Comedy Dance & Physical Festivals Musicals Theatre ThisWeek In London

Three To See 16-22 Apr: Festival Stuff, Funny Stuff, Tragicomic Stuff, Song And Dance, and More… 

By | Published on Friday 12 April 2024


Homegrown Festival | Battersea Arts Centre | 16-20 Apr
Yay, festival time again, and you know how much festivals put a spring in the TW step. Not sure if that sentence makes much sense, but I like it. Anyway, let’s start with the Homegrown Festival over at Battersea Arts Centre, a strand curated by young people for young people. It’s a small but interesting range of events, and it’s all free or pay-what-you-can. Head to the venue website here for all the listings.

Poetry Plays | The Cockpit | 18-20 Apr
Right, next up, we are headed over to The Cockpit for Poetry Plays, which is a new festival of poetry in performance from Théâtre Volière and The Pomegranate London magazine. The event consists of nine performances over the course of three days, all of which are multidisciplinary shows featuring or inspired by poetry. No time to tell you about all the many interesting and alluring themes and topics addressed here, so head this way and read about it yourself.

Housemates Returns: Is Dat U Yh? | Brixton House | 17-27 Apr (pictured)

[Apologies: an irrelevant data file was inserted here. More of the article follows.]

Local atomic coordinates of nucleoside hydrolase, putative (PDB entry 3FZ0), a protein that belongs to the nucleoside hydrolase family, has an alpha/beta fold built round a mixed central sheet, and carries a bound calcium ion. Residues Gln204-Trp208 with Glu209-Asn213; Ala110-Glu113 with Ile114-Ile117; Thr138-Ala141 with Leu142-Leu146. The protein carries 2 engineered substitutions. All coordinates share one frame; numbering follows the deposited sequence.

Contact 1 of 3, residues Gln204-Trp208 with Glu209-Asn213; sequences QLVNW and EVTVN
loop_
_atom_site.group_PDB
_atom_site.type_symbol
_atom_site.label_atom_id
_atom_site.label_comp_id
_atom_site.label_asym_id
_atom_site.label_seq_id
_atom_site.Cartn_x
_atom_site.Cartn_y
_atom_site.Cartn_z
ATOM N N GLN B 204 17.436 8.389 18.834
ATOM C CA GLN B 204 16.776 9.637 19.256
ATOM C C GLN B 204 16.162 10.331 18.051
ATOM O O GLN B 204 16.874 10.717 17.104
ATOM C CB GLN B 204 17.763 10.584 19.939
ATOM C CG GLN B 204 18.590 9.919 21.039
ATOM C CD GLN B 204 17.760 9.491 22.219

Full disclosure: this is not actually a festival thing, but it is connected to Brixton House’s Housemates Festival 2023, so that’s why I have put it in this section. Expect dance, theatre and nostalgia for a certain time: “It’s when you couldn’t be on the phone and the internet at the same time. It’s where you learned insults were a love language. It’s when spittin battles at lunchtime could get you happy-slapped”. Find out more here.


Live At The Works with Paul Chowdhry | Woolwich Works | 20 Apr
Whoo, time for some comedy, which I feel especially in the mood for this week, to be honest. Maybe it’s because I keep seeing people talking about their Edinburgh shows and listings for works in progress. But edfringe medlinge, there’s top quality funnies to be had in London town, starting with this comedy night at Woolwich Works featuring Paul Chowdhry, obviously, but also Jen Brister, Abi Clarke and Gbemi Oladipo. Click here.

Matt Chorley: Poll Dancer | Bloomsbury Theatre | 22 Apr
If you’re the sort of person who enjoys knowing about politics but also enjoys laughing, then Matt Chorley’s ‘Poll Dancer’ might very well be the show for you. And, of course, if you are that sort of person, you probably know this already – you’re probably aware of Chorley’s time reporting from Westminster and regular appearances on ‘Have I Got News For You’. But did you know he was bringing this to a venue near you this week? No? Click here.

Tamsyn Kelly: Crying In TK Maxx | Soho Theatre | 18-20 Apr (pictured)
“When working class, Cornish comedian Tamsyn discovers footage of her estranged father in a Channel 4 documentary, she’s forced to stop and reassess her life. How have men shaped who she is? Will the chicken-shop guy ever give her the time of day? Why was Mr Blobby her first crush?” Expect something brutally honest, and absolutely hilarious, from this critically acclaimed show. Book your tickets right about here.